CIS Self-Study Lesson Plan Quiz - Environmental Responsibility:Keeping Sterile Processing Departments Clean and FunctionalLesson No. CIS 279 (Instrument Continuing Education - ICE) Lesson expires May 20231. Why does the Sterile Processingdepartment require daily cleaning?a. Routine cleaning prevents aerosolsb. Routine cleaning helps preventdust and lint from being depositedonto instrumentationc. Routine cleaning reduces lint on theventilation systemd. Routine cleaning prevents debris fromentering sterile water2. Which room in Sterile Processing has ahigh risk of pathogen transmission?a. The preparation and packaging areab. The sterile storage areac. The decontamination aread. The area behind the sterilizer3. Where can a Sterile Processingtechnician access requirements forcleaning, disinfection and/or sterilization,inspection, and routine maintenance ofequipment?a. In the equipment manufacturers’instructions for useb. The US Environmental ProtectionAgencyc. The US Food and Drug Administrationd. The Joint Commission4. Why should environmental cleaningequipment and supplies used in thedecontamination area only be used inthat area?a. Doing so prevents the equipment andsupplies from becoming lostb. The equipment and supplies arecomprised of a different type of materialc. The decontamination area is exposedto more wetnessd. Doing so helps prevent thecontamination of other areas5. A qualitative method of evaluating theeffectiveness of cleaning is:a. Adenosine triphosphate monitoringb. Visual inspectionc. Culturesd. Biological monitoring6. A quantitative method of evaluating theeffectiveness of the cleaning is:a. Adenosine triphosphate monitoringb. Visual inspectionc. Biological monitoringd. Lighted magnification7. Which should be established to ensure allareas of Sterile Processing are cleaned?a. The use of a buddy systemb. Assigning a mentor to a new SterileProcessing technician to ensure theyknow how to clean the areasc. A checklist to specify the equipmentor surface to be cleaned and thecleaning frequencyd. A detailed listing of all high-touch areasin the department8. What is the minimum frequency thatsinks should be cleaned and disinfected?a. Weeklyb. Dailyc. After each cased. After every orthopedic case9. How often should instrument preparationand packaging workstations be cleanedand disinfected?a. Weekendsb. Weeklyc. Whenever dustyd. After each shift12. How often should borescopes becleaned and disinfected?a. Monthlyb. Weeklyc. Dailyd. After each use13. What should be checked on a heat sealer?a. Temperature and leakageb. Temperature calibrationc. Pressure validationd. None of the above14. The automatic flusher’s instructionsfor use should be checked for informationabout which of the following tasks:a. Filter changes, cleaning anddisinfecting tubing, and calibrationb. Adenosine triphosphate testing, filterchanges and disinfectionc. Adenosine triphosphate testing, tubingchanges and disinfectiond. Leak tests, adenosine triphosphatetesting and calibration15. How often do endoscope cabinets withfiltered air require filter changes?a. Semi-annuallyb. Monthlyc. Weeklyd. According to the instructions for use10. What is the recommended watertemperature for eye wash stations?a. Cold (between 34 and 50 F)b. Cool (between 40 and 60 F)c. Tepid (between 60 and 100 F)d. Warm (between 80 and 120 F)Request for paper/pencil scoring (please print or type information below)m I have enclosed the scoring fee of 15. (please make checks payable toPurdue University. We regret that no refunds can be given)m Check here if you have a change of addressm Check here if you wish to have your results emailed to youDetach quiz, fold, and return to:Purdue University - Online LearningYoung Hall, Room 527155 S. Grant StreetWest Lafayette, IN 47907800.830.026911. Which of the following should beperformed for pass-through windows?a. Inspection to ensuring that the windowcompletely closes and sealsb. Inspection to ensure that noticesposted on the window are currentc. Adenosine triphosphate testingd. WaterproofingNameMailing Address (be sure to include apartment numbers or post office boxes)CityState/Province Zip Code/Postal Code()Daytime telephoneIAHCSMM Membership NumberEmail AddressIf your name has changed in the last 12 months, please provide your former namePurdue University is an equal access/equal opportunity institution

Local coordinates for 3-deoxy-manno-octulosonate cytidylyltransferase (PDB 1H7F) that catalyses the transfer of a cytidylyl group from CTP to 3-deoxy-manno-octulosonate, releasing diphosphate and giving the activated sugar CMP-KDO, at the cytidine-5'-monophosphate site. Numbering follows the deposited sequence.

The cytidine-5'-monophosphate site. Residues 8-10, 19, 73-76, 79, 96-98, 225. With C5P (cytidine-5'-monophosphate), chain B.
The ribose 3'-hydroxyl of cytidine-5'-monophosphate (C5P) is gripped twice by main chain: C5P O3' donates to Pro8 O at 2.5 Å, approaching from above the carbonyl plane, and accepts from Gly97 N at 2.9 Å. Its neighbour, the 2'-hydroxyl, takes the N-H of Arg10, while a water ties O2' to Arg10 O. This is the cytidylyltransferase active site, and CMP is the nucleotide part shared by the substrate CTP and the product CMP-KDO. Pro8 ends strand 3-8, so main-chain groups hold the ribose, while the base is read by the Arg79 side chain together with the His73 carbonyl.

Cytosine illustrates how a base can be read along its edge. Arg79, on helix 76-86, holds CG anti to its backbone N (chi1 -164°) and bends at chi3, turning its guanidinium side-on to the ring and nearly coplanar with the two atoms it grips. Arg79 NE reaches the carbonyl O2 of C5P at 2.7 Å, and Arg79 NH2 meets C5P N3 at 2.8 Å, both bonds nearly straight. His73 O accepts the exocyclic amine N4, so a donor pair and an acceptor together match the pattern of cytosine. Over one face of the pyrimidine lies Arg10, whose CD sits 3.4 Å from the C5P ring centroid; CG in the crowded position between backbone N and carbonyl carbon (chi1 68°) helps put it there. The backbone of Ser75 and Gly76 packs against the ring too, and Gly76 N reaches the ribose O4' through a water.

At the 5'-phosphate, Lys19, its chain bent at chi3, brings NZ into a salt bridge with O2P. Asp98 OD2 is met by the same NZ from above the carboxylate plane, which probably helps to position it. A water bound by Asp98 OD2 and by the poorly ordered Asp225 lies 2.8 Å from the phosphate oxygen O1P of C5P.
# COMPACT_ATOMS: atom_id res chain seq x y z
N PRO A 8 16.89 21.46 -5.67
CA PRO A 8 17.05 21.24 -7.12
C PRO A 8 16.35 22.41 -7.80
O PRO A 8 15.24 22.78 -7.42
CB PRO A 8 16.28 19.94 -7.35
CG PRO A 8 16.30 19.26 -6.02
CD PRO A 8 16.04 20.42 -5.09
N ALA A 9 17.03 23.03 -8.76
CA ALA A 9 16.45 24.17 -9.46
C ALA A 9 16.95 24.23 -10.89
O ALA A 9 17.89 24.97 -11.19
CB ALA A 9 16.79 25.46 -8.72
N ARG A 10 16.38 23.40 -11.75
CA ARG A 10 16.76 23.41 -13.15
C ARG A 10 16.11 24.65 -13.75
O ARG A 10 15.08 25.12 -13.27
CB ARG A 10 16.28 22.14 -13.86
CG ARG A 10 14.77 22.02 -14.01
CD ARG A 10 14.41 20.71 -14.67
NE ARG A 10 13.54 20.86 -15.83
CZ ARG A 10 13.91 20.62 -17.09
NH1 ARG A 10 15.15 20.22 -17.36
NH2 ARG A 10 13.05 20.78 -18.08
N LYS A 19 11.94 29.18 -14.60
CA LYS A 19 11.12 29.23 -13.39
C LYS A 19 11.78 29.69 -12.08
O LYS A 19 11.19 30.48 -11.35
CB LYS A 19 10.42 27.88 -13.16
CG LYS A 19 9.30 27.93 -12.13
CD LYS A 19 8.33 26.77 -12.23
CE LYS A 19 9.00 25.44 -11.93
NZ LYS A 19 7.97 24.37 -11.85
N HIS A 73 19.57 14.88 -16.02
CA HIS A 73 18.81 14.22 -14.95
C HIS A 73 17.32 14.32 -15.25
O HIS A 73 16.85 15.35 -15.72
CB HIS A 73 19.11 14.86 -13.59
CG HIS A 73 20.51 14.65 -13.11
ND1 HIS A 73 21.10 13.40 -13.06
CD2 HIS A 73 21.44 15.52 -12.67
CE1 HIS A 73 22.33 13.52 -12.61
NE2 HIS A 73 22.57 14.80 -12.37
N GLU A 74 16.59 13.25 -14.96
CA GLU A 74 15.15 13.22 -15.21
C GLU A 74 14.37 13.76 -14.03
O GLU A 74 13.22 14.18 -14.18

CIS SELFSTUDY LESSON LAN Lesson No. CIS 279 (Instrument Continuing Education - ICE) BY SUSAN KLACIK, BS, CRCST, CIS, CHL, ACE, FCS, IAHCSMM CLINICAL EDUCATOR Environmental Responsibility: Keeping Sterile Processing Departments Clean and Functional Certified Instrument Specialist (CIS) lessons provide members with ongoing education in